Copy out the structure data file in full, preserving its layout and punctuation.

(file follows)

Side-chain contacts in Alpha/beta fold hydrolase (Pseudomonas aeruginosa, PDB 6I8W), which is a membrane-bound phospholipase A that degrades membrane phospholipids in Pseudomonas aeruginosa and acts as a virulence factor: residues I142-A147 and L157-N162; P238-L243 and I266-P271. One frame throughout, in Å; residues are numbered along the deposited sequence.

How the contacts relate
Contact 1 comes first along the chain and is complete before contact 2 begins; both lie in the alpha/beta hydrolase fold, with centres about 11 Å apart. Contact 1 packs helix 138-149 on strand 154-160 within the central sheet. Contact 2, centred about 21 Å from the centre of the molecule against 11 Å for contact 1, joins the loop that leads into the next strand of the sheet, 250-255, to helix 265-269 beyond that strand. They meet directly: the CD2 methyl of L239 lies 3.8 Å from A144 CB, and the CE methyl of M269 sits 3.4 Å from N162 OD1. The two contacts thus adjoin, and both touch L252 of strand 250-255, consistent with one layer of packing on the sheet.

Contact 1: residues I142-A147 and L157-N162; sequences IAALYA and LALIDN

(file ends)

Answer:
Side-chain contacts in Alpha/beta fold hydrolase (Pseudomonas aeruginosa, PDB 6I8W), which is a membrane-bound phospholipase A that degrades membrane phospholipids in Pseudomonas aeruginosa and acts as a virulence factor: residues I142-A147 and L157-N162; P238-L243 and I266-P271. One frame throughout, in Å; residues are numbered along the deposited sequence.

How the contacts relate
Contact 1 comes first along the chain and is complete before contact 2 begins; both lie in the alpha/beta hydrolase fold, with centres about 11 Å apart. Contact 1 packs helix 138-149 on strand 154-160 within the central sheet. Contact 2, centred about 21 Å from the centre of the molecule against 11 Å for contact 1, joins the loop that leads into the next strand of the sheet, 250-255, to helix 265-269 beyond that strand. They meet directly: the CD2 methyl of L239 lies 3.8 Å from A144 CB, and the CE methyl of M269 sits 3.4 Å from N162 OD1. The two contacts thus adjoin, and both touch L252 of strand 250-255, consistent with one layer of packing on the sheet.

Contact 1: residues I142-A147 and L157-N162; sequences IAALYA and LALIDN